Have you ever run down a crowded city street, holding your arm out as if to hail a taxi that you cannot afford? Have you done it in 4-year-old dress-up clothes, sweating, an aged tie flapping from around your neck? Have you done it panicked, convinced that you have blown an interview for a job that seemed a slam-dunk? And you think, "Man, I've screwed up again. How many days of silence will follow this one?"
But the business world is so strange. Thanks to my cool new phone, I found out where 221 Main Street was, and arrived there at 3:16, drenched in sweat. I figured I was far from the first interviewee to make this mistake, but still would have preferred to show up on time, unsweaty. I'd prepared, after all, to approach this interveiw as if I were a very experienced, very busy writer/editor who'd deigned to look into this job only because my friend the Drama Queen needed someone to fill in. Well. That's out the window when you're disheveled and late. And missing your tie, which you ripped off and stuffed into your jacket pocket in a fit of anger two blocks away.
Now the truth is, I really need this job. I want my wife to speak to me. But I would have liked to at least pretend like I can pick and choose.
Of course, I showed up and the guy interviewing me had no idea I was late. And he wasn't listening when I mentioned that I'd gone to the wrong building. All he knew was that I'd shown up totally disheveled and sweaty, which didn't seem all that unsettling to him anyway.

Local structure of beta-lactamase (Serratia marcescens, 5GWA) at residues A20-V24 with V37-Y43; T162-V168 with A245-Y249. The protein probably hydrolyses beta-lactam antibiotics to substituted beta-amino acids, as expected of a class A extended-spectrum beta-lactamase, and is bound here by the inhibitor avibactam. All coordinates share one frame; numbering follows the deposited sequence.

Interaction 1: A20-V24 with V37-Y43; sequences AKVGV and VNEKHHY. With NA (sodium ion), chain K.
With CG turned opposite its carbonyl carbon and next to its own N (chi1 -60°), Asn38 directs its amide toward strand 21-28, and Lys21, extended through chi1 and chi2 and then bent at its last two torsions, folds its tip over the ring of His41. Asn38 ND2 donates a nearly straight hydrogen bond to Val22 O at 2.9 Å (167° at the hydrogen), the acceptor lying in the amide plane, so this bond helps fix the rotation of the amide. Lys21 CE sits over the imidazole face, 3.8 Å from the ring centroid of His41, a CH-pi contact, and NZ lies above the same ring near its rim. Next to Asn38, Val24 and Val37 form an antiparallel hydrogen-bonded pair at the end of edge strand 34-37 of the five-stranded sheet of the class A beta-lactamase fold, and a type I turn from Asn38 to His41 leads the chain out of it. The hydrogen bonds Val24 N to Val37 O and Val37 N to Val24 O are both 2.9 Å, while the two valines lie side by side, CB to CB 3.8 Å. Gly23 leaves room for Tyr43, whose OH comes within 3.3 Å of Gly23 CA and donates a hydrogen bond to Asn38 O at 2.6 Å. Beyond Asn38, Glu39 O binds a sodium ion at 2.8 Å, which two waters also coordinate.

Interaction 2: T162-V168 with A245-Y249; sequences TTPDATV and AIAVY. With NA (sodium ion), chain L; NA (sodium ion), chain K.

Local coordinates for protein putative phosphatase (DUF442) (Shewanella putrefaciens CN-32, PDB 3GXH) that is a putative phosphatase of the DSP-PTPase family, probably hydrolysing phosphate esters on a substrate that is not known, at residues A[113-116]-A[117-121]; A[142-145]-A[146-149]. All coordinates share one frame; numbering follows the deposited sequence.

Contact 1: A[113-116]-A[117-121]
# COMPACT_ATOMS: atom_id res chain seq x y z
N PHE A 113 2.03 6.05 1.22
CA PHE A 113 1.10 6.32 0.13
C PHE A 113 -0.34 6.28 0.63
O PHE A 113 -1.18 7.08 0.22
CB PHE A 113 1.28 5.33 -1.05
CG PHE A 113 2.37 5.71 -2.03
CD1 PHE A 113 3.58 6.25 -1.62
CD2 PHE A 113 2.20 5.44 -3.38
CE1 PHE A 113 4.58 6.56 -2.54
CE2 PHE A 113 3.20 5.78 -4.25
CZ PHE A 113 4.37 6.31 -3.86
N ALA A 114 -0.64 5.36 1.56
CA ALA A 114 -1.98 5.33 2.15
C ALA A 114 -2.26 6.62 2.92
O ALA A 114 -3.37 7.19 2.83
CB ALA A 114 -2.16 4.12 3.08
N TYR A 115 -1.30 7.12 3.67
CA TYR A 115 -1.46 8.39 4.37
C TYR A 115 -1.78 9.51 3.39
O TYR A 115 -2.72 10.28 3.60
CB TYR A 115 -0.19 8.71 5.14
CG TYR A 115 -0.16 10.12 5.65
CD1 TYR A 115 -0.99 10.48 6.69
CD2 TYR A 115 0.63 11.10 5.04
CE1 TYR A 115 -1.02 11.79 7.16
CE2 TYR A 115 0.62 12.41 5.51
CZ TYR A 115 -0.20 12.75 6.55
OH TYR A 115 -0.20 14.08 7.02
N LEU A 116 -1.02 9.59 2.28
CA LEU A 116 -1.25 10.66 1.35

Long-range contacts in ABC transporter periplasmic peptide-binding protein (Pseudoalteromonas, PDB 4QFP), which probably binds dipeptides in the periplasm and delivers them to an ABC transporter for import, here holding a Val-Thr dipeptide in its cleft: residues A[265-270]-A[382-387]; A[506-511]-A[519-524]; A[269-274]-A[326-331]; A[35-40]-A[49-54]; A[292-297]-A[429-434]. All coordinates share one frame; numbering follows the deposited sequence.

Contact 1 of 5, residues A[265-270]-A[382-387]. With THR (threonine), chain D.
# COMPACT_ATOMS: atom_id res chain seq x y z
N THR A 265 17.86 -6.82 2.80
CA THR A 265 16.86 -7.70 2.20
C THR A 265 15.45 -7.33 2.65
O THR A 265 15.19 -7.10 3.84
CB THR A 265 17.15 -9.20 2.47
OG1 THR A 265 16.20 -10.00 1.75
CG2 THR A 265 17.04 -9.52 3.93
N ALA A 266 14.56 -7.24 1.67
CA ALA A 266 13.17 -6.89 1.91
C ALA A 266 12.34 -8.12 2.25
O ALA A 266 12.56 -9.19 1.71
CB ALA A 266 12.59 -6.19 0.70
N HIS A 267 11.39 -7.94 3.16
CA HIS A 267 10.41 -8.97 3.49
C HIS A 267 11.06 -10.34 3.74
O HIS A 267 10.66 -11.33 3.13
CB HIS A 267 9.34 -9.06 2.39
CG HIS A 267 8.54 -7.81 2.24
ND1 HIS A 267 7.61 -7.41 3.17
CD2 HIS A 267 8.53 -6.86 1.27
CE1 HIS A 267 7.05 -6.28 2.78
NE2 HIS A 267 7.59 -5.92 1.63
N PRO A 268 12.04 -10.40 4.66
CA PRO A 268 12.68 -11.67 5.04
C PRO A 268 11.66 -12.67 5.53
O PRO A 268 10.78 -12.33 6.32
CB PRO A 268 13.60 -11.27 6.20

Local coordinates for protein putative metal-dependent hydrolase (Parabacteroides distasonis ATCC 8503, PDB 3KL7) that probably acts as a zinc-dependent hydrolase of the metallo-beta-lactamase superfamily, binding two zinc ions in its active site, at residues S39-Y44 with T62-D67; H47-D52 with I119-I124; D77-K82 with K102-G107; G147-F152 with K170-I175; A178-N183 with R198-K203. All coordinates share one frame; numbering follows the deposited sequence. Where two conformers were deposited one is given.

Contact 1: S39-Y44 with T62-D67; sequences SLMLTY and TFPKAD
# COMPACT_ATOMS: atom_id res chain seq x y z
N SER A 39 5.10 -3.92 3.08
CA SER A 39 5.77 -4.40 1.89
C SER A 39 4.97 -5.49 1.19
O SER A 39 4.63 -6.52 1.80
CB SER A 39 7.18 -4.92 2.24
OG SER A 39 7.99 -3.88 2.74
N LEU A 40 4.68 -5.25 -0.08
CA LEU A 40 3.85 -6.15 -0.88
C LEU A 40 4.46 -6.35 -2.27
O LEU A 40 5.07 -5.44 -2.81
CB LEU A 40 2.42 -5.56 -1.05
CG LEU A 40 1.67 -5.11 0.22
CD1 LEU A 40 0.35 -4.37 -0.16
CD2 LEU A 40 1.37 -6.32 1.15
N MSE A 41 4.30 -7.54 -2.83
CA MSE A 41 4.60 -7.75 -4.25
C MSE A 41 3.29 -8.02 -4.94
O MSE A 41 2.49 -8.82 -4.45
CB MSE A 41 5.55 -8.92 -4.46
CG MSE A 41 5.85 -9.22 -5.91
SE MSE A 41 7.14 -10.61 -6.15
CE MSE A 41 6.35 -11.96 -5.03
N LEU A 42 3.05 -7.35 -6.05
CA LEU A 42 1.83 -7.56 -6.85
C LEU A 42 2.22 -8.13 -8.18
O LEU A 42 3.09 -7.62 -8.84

I swear, the logic of the business world completely eludes me, almost as much as the aptitude for using power tools.
The interview itself went well, I think. It was pretty brief and pretty light, and he said I was "obviously very qualified," which I won't take as a comment on his fitness as a manager. He had a cool English accent and a ton of pictures of his kids on his office walls, and when the HR lady asked how I knew the Drama Queen, he commented, "They have the same parole officer." Very droll, which I like.
So cross your fingers. I need some income, now.
Then I limped home. The dress shoes I was wearing gave me blisters. Everyone who saw me on BART could assume that I was coming home from a long, rewarding day at work all they wanted. I just wanted to get into some shorts and a t-shirt, which I did effectively enough that my neighbor the Poet With the 40-inch Vertical commented, "You're looking kind of punky today," when I passed him on the way down to the grocery store.
This afternoon I mentioned to the Jawa that S. Bullock would be coming home early because I had a job interview. "A job interview?" he said. "Allright!" I guess the heart-warming father-son bonding period is drawing to a close.
Lets hope that I soon have a job. Some kind of job. Not one that hurts my square peg self so badly that I have to write cryptic messages on people's white boards or perform strange dances in the stairwells when no one's looking.
Don't laugh. It's happened before.
But I guess no matter how much time I spend reading the blogs of 25-year-old would-be filmmakers and their cool, counterculture friends, it won't change the basic fact that I am a 42-year-old father and husband with a butt-kickingly huge mortgage, who enjoys being a part of the mainstream enough to buy a Volvo the first chance he got. I spent my bohemian days playing volleyball, waiting tables and looking like a writer. The option to hang out with people who were actually sacrificing so they could take their shot at creating something cool was always there, but I chose to spend my time sitting on the fence, trying to sound convincing, instead.
Give me a job, any job, is a just reward for the decisions I've made.